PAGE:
China’s environment chief touts ‘clean’ coal tech but admits people need to clean up their act too
Refitted power plants can reduce emissions of sulphur dioxide and nitrogen oxides, but robust supervision remains key, Chen Jining says
Environment Minister Chen Jining said China was spearheading efforts to promote cleaner use of coal, requiring coal power plants to cut emissions to about on par with using natural gas.
But he admitted proper governance and supervision were key to achieving a clean environment.
The mainland launched a nationwide programme at the end of last year to refit all coal-fired power plants with “ultra-low” emission technologies by 2020.
“This will overturn many people’s belief that coal is dirty,” Chen told a press conference in Beijing on Friday.
Coal has been increasingly blamed as a major contributor to the nation’s smog crisis as it accounts for more than 60 per cent of the mainland’s energy mix.
“The public has too much of a negative view of coal. It’s time to clear its name,” said Lin Boqiang, director of Xiamen University’s China Centre for Energy Economics Research.
“After all, coal will remain the country’s prime energy source for a long period of time.”
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However, while the technology exists to significantly lower emissions of sulphur dioxide and nitrogen oxides, the installation and operation was costly, Lin said. Neither did the technology reduce how much carbon a plant emitted, he added.
China has pledged to peak its carbon emissions no later than 2030 and is under pressure to hit the target much earlier.
The comments from Chen, who holds a doctorate in environmental engineering, underline a typical mindset of mainland environmental officials – that technology holds the key to solving the country’s pollution woes.
Officials tend to overlook the fact that the country’s problematic environmental governance system means the best green technologies can often lay idle.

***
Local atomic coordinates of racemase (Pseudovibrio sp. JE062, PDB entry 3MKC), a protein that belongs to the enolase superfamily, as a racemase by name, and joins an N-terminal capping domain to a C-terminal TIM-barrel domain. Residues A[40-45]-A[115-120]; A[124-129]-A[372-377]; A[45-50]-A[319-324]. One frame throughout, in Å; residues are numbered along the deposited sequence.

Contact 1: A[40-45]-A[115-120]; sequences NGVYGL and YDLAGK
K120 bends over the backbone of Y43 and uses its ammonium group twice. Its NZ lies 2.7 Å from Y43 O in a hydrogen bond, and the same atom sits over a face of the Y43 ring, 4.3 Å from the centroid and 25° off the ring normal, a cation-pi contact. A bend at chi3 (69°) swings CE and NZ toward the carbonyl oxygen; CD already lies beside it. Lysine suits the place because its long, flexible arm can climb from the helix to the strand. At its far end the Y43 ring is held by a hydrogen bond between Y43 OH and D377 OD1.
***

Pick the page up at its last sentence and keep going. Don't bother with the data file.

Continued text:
Greenpeace said the technology promoted by Chen could not guarantee continuous and stable “ultra-low emissions”, due to supervision loopholes. An investigation by the group last year found that 12 out of 26 “ultra-low emission” coal plants were emitting more than the standards set for such plants.
Chen acknowledged governance was problematic, noting a “vertical management” scheme was being tested at the local level in 17 provinces for one year.
Under the new system, city and county-level environmental protection departments report to the provincial environmental authority, rather than to the city and county government. The mechanism was expected to reduce local protectionism that had sheltered polluting companies, Chen said.
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“Some local governments intervened in pollution monitoring and law enforcement, and failed in their duty to protect the environment,” he said. “We have to hold the local governments accountable, so that they can ensure companies abide by the law.”
He pledged that China would not return to an era of pursuing economic growth at the expense of the environment despite the slowing economic growth. The claim that closing down polluting factories had stalled growth was false, he said.
“We have abandoned the former idea that development is at odds with environmental protection, but rather believe the two elements can be unified and balanced,” he said.